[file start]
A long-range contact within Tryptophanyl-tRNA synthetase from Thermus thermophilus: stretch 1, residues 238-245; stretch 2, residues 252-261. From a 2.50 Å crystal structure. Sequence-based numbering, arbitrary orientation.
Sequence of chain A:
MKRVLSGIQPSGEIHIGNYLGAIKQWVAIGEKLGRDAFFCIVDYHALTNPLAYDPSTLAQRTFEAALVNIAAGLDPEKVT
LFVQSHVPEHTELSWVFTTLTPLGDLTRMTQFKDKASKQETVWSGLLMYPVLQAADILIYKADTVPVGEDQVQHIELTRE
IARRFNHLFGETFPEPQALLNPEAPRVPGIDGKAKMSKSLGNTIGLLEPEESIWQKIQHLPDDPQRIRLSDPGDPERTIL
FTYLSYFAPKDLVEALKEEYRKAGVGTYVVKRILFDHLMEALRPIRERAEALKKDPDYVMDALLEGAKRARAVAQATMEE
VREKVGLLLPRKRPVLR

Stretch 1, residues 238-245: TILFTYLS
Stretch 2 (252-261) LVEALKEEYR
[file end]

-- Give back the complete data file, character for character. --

A long-range contact within Tryptophanyl-tRNA synthetase from Thermus thermophilus: stretch 1, residues 238-245; stretch 2, residues 252-261. From a 2.50 Å crystal structure. Sequence-based numbering, arbitrary orientation.
Sequence of chain A:
MKRVLSGIQPSGEIHIGNYLGAIKQWVAIGEKLGRDAFFCIVDYHALTNPLAYDPSTLAQRTFEAALVNIAAGLDPEKVT
LFVQSHVPEHTELSWVFTTLTPLGDLTRMTQFKDKASKQETVWSGLLMYPVLQAADILIYKADTVPVGEDQVQHIELTRE
IARRFNHLFGETFPEPQALLNPEAPRVPGIDGKAKMSKSLGNTIGLLEPEESIWQKIQHLPDDPQRIRLSDPGDPERTIL
FTYLSYFAPKDLVEALKEEYRKAGVGTYVVKRILFDHLMEALRPIRERAEALKKDPDYVMDALLEGAKRARAVAQATMEE
VREKVGLLLPRKRPVLR

Stretch 1, residues 238-245: TILFTYLS
Stretch 2 (252-261) LVEALKEEYR